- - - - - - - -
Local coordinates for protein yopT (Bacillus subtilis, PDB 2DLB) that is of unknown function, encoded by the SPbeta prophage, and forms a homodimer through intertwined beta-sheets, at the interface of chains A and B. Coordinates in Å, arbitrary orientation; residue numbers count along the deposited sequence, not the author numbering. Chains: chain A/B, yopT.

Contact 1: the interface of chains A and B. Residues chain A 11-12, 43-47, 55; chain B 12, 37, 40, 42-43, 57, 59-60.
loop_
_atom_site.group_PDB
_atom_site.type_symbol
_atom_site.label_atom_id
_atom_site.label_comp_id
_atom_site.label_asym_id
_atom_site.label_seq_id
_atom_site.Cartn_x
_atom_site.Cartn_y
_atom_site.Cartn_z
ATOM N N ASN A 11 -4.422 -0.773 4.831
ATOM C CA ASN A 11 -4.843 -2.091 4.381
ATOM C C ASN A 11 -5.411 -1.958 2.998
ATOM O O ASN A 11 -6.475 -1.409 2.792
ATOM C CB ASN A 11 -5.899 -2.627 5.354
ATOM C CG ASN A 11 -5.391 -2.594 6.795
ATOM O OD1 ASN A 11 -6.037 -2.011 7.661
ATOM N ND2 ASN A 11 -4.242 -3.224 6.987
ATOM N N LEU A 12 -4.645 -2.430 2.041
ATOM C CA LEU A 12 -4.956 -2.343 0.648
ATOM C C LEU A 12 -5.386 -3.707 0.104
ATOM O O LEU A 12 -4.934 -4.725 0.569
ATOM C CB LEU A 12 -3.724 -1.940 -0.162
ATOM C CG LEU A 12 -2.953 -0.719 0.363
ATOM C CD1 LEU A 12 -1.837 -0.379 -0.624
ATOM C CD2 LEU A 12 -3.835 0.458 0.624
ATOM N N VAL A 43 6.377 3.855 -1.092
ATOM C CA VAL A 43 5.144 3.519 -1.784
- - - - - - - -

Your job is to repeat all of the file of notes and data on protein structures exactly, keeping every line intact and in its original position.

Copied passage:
Local coordinates for protein yopT (Bacillus subtilis, PDB 2DLB) that is of unknown function, encoded by the SPbeta prophage, and forms a homodimer through intertwined beta-sheets, at the interface of chains A and B. Coordinates in Å, arbitrary orientation; residue numbers count along the deposited sequence, not the author numbering. Chains: chain A/B, yopT.

Contact 1: the interface of chains A and B. Residues chain A 11-12, 43-47, 55; chain B 12, 37, 40, 42-43, 57, 59-60.
loop_
_atom_site.group_PDB
_atom_site.type_symbol
_atom_site.label_atom_id
_atom_site.label_comp_id
_atom_site.label_asym_id
_atom_site.label_seq_id
_atom_site.Cartn_x
_atom_site.Cartn_y
_atom_site.Cartn_z
ATOM N N ASN A 11 -4.422 -0.773 4.831
ATOM C CA ASN A 11 -4.843 -2.091 4.381
ATOM C C ASN A 11 -5.411 -1.958 2.998
ATOM O O ASN A 11 -6.475 -1.409 2.792
ATOM C CB ASN A 11 -5.899 -2.627 5.354
ATOM C CG ASN A 11 -5.391 -2.594 6.795
ATOM O OD1 ASN A 11 -6.037 -2.011 7.661
ATOM N ND2 ASN A 11 -4.242 -3.224 6.987
ATOM N N LEU A 12 -4.645 -2.430 2.041
ATOM C CA LEU A 12 -4.956 -2.343 0.648
ATOM C C LEU A 12 -5.386 -3.707 0.104
ATOM O O LEU A 12 -4.934 -4.725 0.569
ATOM C CB LEU A 12 -3.724 -1.940 -0.162
ATOM C CG LEU A 12 -2.953 -0.719 0.363
ATOM C CD1 LEU A 12 -1.837 -0.379 -0.624
ATOM C CD2 LEU A 12 -3.835 0.458 0.624
ATOM N N VAL A 43 6.377 3.855 -1.092
ATOM C CA VAL A 43 5.144 3.519 -1.784